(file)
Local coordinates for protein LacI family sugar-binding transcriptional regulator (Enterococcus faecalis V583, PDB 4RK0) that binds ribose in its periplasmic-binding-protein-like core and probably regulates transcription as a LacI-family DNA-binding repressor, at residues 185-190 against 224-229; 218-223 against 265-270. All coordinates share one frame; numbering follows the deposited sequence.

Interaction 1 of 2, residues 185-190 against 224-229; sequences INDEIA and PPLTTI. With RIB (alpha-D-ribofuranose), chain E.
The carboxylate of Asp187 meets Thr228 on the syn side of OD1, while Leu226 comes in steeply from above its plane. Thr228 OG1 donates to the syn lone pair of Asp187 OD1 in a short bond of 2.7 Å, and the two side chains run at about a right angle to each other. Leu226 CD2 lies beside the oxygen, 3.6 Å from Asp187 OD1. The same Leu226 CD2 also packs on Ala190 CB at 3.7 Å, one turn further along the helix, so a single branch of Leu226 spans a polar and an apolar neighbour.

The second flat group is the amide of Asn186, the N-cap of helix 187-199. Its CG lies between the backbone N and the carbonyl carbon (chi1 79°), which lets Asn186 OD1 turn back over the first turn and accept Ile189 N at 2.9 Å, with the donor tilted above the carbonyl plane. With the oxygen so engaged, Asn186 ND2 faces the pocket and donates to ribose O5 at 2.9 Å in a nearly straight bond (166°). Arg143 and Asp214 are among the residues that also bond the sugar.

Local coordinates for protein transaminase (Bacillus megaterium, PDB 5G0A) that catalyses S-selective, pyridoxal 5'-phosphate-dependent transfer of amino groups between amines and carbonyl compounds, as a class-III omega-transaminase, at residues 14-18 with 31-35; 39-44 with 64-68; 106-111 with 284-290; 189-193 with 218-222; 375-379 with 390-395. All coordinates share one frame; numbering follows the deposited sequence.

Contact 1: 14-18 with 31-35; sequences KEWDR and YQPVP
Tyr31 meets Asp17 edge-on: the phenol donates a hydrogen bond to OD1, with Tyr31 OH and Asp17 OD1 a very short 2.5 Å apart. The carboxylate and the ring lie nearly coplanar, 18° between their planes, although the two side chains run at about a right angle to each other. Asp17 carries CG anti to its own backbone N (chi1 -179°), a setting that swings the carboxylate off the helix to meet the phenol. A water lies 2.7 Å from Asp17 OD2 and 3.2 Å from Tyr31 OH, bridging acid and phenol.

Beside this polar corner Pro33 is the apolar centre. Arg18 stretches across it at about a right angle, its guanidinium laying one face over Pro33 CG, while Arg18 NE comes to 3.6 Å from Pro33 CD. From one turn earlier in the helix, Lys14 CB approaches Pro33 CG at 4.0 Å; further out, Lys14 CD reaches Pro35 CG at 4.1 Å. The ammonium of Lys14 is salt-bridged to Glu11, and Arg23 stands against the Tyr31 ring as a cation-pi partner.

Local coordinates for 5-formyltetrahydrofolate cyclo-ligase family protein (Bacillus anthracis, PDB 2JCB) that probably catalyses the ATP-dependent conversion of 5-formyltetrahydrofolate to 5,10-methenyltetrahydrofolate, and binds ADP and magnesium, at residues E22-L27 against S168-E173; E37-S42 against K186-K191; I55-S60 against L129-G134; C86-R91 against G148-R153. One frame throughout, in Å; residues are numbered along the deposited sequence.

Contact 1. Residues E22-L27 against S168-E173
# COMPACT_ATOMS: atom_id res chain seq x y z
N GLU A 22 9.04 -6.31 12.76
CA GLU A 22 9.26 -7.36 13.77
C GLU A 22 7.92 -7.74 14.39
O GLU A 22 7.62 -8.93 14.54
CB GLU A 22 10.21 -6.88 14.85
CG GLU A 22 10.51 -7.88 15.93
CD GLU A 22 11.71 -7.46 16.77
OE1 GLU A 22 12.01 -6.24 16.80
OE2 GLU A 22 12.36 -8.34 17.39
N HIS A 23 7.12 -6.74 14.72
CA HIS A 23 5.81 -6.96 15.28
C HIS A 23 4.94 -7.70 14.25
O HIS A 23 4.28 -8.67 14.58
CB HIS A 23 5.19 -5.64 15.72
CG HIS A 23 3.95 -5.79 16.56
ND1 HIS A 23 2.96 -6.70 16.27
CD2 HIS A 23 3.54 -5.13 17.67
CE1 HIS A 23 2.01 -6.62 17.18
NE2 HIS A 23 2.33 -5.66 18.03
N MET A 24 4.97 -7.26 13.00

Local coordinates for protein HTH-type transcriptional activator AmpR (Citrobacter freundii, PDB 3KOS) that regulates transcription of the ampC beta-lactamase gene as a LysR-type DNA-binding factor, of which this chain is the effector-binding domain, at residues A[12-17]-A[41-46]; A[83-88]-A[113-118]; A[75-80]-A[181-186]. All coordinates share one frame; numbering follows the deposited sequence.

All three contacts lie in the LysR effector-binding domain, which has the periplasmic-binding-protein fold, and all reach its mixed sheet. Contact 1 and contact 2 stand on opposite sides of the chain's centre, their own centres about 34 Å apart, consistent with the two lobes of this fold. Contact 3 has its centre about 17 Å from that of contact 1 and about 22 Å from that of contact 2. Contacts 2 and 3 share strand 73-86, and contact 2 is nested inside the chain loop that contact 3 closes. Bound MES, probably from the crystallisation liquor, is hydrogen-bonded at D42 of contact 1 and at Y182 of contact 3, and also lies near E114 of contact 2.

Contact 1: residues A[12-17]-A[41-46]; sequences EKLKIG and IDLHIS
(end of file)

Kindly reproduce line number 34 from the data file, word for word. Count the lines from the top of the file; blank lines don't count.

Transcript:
Contact 1: residues A[12-17]-A[41-46]; sequences EKLKIG and IDLHIS